I am trying to express Laplace's equation in terms of polar coordinates. That is, $$ \frac{\partial^2u}{\partial x^2}+\frac{\partial^2u}{\partial y^2}=0,\\ x=r\cos\theta,\\ y=r\sin\theta. $$ My book immediately concludes that it is $$ \frac1r\frac{\partial}{\partial r}\left(r\frac{\partial u}{\partial r}\right)+\frac1{r^2}\frac{\partial^2u}{\partial\theta^2}=0, $$ but leaves us with no insight as to how that was obtained.

Any hint would be greatly appreciated!

  • $\begingroup$ it's the multivariate chain rule. $\endgroup$ Sep 27, 2012 at 16:48
  • 2
    $\begingroup$ In this answer I show how to obtain $\partial^2 f/\partial x\partial y$, and next apply the result to $f=\theta$. Following the same reasoning you can obtain $\partial^2 f/\partial x^2$ and $\partial^2 f/\partial y^2$. $\endgroup$
    – enzotib
    Sep 27, 2012 at 16:57

1 Answer 1


My favorite method for this is to use Gauss's theorem in reverse, so to speak. For brevity, let me write $\Delta u$ for the Laplacian and $u_r$, $u_\theta$ etc for the partial derivatives. Note that $\Delta u$ is the divergence of $\nabla u$, so Gauss's theorem says $$ \iint_\Omega\Delta u\,dx\,dy=\int_{\partial\Omega}\mathbf{n}\cdot\nabla u\,ds .$$ Apply this to the domain $\Omega$ given by $r_1<r<r_2$ and $\theta_1<\theta<\theta_2$, and note that

  • On the boundary $r=r_2$, $\mathbf{n}\cdot\nabla u=u_r$ and $ds=r_2\,d\theta$
  • On the boundary $r=r_1$, $\mathbf{n}\cdot\nabla u=-u_r$ and $ds=r_1\,d\theta$
  • On the boundary $\theta=\theta_2$, $\mathbf{n}\cdot\nabla u=u_\theta/r$ and $ds=dr$
  • On the boundary $\theta=\theta_1$, $\mathbf{n}\cdot\nabla u=-u_\theta/r$ and $ds=dr$

so Gauss becomes $$\begin{aligned}\int_{\theta_1}^{\theta_2}\int_{r_1}^{r_2}\Delta u\cdot r\,dr\,d\theta &=\int_{\theta_1}^{\theta_2}\bigl(r_2u_r(r_2,\theta)-r_1u_r(r_1,\theta)\bigr)\,d\theta\\ &\quad+\int_{r_1}^{r_2}\frac{u_\theta(r,\theta_2)-u_\theta(r,\theta_1)}{r}\,dr\\ &=\int_{\theta_1}^{\theta_2}\int_{r_1}^{r_2}(ru_r)_r\,dr\,d\theta +\int_{r_1}^{r_2}\int_{\theta_1}^{\theta_2}\frac{u_{\theta\theta}}{r}\,d\theta\,dr\\ &=\int_{\theta_1}^{\theta_2}\int_{r_1}^{r_2}\Bigl((ru_r)_r+\frac{u_{\theta\theta}}{r}\Bigr)\,dr\,d\theta \end{aligned}$$ Since this holds for all choices of the limits, the integrands must be the same, so $$\Delta u\cdot r=(ru_r)_r+\frac{u_{\theta\theta}}{r}.$$ Now divide by $r$.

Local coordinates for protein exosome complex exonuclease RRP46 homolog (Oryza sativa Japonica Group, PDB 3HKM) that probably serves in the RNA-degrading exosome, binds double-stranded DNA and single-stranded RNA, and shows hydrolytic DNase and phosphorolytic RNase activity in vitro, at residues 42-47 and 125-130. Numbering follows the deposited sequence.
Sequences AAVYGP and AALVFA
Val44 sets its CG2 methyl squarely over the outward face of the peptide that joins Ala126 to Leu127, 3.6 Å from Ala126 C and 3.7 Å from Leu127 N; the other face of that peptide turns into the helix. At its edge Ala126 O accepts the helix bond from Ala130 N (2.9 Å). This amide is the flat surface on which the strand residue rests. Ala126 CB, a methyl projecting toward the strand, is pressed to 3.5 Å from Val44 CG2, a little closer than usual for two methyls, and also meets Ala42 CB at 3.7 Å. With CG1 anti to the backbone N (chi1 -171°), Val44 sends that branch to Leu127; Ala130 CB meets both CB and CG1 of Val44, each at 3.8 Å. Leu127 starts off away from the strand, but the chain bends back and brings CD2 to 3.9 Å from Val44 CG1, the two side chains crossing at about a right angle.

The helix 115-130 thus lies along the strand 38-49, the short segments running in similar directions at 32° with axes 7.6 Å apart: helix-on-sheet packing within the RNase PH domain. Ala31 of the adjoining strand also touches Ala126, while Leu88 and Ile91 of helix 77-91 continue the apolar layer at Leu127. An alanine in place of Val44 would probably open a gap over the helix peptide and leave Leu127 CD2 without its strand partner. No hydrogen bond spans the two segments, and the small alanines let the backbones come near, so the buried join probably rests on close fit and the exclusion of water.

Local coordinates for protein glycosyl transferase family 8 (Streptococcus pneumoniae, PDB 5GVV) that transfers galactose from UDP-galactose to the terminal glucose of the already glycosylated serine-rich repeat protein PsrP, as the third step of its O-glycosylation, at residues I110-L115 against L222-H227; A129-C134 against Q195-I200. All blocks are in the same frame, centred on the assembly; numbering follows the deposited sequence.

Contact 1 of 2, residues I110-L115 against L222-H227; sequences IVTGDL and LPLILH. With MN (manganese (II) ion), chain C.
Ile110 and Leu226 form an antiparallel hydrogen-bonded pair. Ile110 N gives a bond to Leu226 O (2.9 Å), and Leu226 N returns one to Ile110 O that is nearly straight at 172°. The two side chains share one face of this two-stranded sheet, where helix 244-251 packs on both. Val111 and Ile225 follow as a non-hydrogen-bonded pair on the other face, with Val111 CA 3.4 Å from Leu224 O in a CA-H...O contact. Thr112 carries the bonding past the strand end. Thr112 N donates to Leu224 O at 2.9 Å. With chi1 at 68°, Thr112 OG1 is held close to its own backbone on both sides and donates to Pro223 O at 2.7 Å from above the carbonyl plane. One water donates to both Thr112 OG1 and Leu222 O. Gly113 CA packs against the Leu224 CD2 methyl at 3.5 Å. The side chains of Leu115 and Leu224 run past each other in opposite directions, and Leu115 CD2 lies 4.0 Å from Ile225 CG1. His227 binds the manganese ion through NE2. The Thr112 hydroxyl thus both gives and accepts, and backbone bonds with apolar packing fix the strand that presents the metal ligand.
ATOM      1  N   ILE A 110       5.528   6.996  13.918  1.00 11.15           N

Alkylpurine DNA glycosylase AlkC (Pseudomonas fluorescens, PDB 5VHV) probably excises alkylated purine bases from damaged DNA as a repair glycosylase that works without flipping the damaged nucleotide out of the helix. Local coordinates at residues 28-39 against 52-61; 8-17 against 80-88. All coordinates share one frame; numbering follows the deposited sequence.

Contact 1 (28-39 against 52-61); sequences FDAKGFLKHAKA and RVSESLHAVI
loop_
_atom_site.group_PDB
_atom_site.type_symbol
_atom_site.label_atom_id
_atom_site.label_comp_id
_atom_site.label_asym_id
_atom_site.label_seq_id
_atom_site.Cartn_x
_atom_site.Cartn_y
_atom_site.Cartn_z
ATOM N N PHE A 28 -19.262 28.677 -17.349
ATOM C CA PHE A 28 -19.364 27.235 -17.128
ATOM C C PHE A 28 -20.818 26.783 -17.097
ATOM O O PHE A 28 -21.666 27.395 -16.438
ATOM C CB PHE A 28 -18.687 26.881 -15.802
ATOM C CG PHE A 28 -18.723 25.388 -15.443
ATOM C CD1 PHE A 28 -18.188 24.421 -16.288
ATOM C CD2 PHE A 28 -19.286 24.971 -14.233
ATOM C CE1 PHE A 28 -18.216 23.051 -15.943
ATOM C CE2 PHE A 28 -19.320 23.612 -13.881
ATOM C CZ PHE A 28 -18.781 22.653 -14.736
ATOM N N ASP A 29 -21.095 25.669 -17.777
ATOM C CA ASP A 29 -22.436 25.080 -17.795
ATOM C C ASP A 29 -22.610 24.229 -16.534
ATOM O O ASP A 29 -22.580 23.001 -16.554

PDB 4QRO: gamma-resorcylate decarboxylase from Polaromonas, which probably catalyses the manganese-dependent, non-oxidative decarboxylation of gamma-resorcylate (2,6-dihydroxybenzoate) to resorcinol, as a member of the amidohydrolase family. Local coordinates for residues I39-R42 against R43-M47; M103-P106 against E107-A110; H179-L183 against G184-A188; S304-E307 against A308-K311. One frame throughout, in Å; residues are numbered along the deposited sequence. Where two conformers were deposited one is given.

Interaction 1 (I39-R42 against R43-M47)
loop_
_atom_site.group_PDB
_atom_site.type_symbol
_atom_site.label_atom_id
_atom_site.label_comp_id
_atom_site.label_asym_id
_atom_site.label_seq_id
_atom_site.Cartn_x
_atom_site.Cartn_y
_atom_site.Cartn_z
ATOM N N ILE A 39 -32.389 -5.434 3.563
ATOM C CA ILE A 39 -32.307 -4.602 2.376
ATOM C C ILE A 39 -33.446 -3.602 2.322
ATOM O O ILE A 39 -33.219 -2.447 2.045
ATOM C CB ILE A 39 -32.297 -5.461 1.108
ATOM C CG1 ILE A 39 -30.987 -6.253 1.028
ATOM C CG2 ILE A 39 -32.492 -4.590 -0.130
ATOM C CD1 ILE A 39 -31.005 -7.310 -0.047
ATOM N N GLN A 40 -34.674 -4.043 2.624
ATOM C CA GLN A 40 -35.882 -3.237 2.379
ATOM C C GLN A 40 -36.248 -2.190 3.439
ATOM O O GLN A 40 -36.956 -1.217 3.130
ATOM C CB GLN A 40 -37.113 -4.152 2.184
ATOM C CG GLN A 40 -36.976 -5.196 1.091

• $\begingroup$ Sorry, how does one find the normal vector $\textbf{n}$? $\endgroup$
    – user135520
    Dec 6, 2016 at 22:43
  • 1
    $\begingroup$ @user135520 The boundary of $\Omega$ consists of four curves, where two are circular arcs and two are parts of rays from the origin. So the calculation of $\mathbf{n}$ is straightforward: On $r=r_2$, we have $\mathbf{n}=(x,y)/\sqrt{x^2+y^2}$, while on $r=r_1$, we have $\mathbf{n}=(-x,-y)/\sqrt{x^2+y^2}$. Similarly, on $\theta=\theta_2$, it is $\mathbf{n}=(-y,x)/\sqrt{x^2+y^2}$, and on $\theta=\theta_2$, it is $\mathbf{n}=(y,-x)/\sqrt{x^2+y^2}$. But really, a picture explains it better than formulas. $\endgroup$ Dec 7, 2016 at 14:30
  • $\begingroup$ I'm a little confused now as to why $u_{r} = \textbf{n} \cdot \nabla{u}$? I'm thinking that since $u_{r} = u_{x}\cos(\theta)$, we can think of $\textbf{n}=(\cos(\theta), \sin(\theta))$ as an element of the unit circle and maybe then that product works out? $\endgroup$
    – user135520
    Feb 27, 2018 at 18:08
  • $\begingroup$ @user135520 No, since (with some standard abuse of notation) $u(r,\theta)=u(r\cos\theta,r\sin\theta)$, we get $u_r=u_x\cos\theta+u_y\sin\theta=(\cos\theta,\sin\theta)\cdot(u_x,u_y)$. $\endgroup$ Feb 27, 2018 at 18:31
  • $\begingroup$ see people.whitman.edu/~hundledr/courses/M367/LaplaceInPolar.pdf $\endgroup$ Jun 22, 2018 at 5:12

Your Answer

By clicking “Post Your Answer”, you agree to our terms of service, privacy policy and cookie policy

Not the answer you're looking for? Browse other questions tagged or ask your own question.